I had a great phone call with Roger Sessions (@RSessions), CTO ObjectWatch a month ago about IT Complexity. Over the past few weeks, I got a chance to read about Roger’s approach Simple Iterative Partitions (SIP) in a series of white papers:
- Controlling Complexity in Enterprise Architectures – Executive Summary
- Controlling Complexity in Enterprise Archtiectures – Mathematical Foundations
- Controlling Complexity in Enterprise Architectures – The SIP Methodology
Some key points that resonated with me:
- Autonomous Business Capabilities (ABC)
- Mathematical Basis for Understanding Complexity
Years ago, we used a simplified model to articulate why we needed to build our Enterprise Architecture practice. The central premise of the argument was that as functionality increases so does complexity. We proposed using IT Governance and Enterprise Architecture to manage complexity. See the slides here.
Roger has published a new white paper – The IT Complexity Crisis: Danger and Opportunity on October 22, 2009. The main sections of the paper are:
- The Coming IT Meltdown – calculating the costs
- Cause of Failure – measuring IT complexity
- Designing Simpler IT Systems
- Impediments to Simplicity
- Call to Action
Here is a part of the section on calculating the cost of IT failures from page 5 from Roger’s paper.
Calculating the Cost of IT Failure
To find the predicted cost of annual IT failure, we then multiply these numbers together: .0275 (fraction of GDP on IT) X .66 (fraction of IT at risk) X .65 (failure rate of at risk projects) X 7.5 (indirect costs) = .089. To predict the cost of IT failure on any country, multiply its GDP by .089.
The following table performs this calculation of various regions of the world.
Region GDP* Cost of Failure*
World 69,800.00 6,180.48
USA 13,840.00 1,225.47
New Zealand 44.00 3.90
UK 2,260.00 200.11
Texas 1,250.00 110.68
Canada 1.564.00 125.00 <– I added Canada – my country
Table 1. Predicted Annual Cost of IT Failure
Next, Roger explores reasons for IT failures. Some suggested causes where poor communications between IT and the business and the increase on functionality but neither match the increase in IT failures. Roger introduces complexity as the issue and uses Glass’ Law which describes functionality as indirectly related to complexity. A 25% increase in functionality results in a 100% increase in complexity. Here are the 3 main points:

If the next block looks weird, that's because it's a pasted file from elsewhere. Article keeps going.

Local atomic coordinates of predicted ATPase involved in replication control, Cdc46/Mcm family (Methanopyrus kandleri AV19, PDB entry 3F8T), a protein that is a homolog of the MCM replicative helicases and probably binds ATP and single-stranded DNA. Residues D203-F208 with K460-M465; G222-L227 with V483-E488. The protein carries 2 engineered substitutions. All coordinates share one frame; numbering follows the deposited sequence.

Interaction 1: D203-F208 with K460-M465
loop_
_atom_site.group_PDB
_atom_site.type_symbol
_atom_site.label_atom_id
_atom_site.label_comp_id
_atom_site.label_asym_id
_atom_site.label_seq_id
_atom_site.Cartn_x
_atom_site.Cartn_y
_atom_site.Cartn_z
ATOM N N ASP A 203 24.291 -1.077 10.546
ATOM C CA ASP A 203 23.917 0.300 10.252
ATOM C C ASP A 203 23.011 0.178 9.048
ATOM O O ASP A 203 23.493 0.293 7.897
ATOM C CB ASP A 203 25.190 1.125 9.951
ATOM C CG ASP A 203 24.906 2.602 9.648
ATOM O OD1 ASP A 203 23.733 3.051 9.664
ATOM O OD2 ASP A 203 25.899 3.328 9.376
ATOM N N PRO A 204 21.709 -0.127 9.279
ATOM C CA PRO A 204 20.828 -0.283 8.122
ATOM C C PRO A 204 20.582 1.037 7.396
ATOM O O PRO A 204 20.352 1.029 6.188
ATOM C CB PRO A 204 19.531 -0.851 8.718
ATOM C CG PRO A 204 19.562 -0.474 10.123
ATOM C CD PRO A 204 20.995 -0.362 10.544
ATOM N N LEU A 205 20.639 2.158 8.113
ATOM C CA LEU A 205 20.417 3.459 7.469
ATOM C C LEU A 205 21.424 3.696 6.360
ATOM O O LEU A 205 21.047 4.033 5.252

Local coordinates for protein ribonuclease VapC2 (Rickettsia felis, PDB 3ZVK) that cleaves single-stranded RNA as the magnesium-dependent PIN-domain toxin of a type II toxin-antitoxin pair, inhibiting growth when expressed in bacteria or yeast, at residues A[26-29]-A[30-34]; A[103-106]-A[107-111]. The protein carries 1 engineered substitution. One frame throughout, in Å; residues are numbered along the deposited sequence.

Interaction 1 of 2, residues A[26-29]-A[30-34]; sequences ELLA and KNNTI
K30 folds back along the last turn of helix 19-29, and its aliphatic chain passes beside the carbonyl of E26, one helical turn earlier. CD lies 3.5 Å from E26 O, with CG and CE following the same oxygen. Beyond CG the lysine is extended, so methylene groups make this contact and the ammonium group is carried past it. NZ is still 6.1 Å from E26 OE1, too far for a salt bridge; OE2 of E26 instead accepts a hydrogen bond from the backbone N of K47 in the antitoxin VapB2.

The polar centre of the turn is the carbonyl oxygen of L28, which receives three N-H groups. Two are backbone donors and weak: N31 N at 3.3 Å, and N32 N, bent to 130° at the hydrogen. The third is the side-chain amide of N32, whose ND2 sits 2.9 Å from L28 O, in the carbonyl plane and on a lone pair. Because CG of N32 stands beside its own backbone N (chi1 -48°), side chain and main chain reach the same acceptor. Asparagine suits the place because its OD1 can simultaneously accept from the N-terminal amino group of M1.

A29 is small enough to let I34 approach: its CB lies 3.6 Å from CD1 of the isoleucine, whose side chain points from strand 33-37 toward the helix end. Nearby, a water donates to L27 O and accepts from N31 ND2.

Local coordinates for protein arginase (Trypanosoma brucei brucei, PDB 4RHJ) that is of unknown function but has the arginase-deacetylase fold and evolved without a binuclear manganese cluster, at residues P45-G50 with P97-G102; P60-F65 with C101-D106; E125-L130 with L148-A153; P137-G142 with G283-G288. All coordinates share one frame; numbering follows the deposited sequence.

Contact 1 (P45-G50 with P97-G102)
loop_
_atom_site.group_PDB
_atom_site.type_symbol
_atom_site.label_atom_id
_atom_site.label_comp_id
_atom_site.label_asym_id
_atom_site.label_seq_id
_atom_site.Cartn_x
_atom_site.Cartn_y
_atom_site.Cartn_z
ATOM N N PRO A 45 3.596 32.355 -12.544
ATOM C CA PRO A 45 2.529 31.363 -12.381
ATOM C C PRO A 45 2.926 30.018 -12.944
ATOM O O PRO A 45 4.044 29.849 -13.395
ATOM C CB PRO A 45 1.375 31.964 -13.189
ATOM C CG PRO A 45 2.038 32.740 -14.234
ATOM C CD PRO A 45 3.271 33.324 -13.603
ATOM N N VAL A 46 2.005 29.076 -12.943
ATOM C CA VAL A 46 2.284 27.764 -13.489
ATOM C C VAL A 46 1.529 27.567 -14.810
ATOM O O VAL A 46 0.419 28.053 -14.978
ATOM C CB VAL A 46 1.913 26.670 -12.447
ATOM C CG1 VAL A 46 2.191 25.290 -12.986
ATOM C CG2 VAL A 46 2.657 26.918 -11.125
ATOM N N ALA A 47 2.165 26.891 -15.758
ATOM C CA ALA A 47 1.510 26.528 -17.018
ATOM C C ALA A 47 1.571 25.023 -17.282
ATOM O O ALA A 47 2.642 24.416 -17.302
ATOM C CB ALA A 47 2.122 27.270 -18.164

- complexity increases with functionality
- complexity decreases with partitioning
- complexity increases with system connections
There is a fine balance between functionality, partitioning and connections that determines the complexity of a system. In the next insert, Roger explains his standard complexity unit (SCU) and his formula for measuring complexity “Sessions’ Summation of Bird’s Formulation of Glass’ Law”. It’s actually not as complicated as it sounds. Roger updated his web post with an Excel spreadsheet to help calculate complexity.
The paper goes on to describe Roger’s Simple Iterative Partitions (SIP) process (see the white papers I mentioned above) and how to apply it to measure architectural complexity of standard architectures.
Finishing up, Roger describes 3 impediments to simplicity and they are:
- Fear of a New Process
- Fear of Managing Multiple Vendors
- Political Realities
Lastly, there is a call to action. How can we introduce simplicity in the organizations we work in and the solutions we implement? Reading Roger’s work on complexity is a great start. I plan on trying the techniques in the paper and will share them with you.
Thanks Roger for broadening my perspective.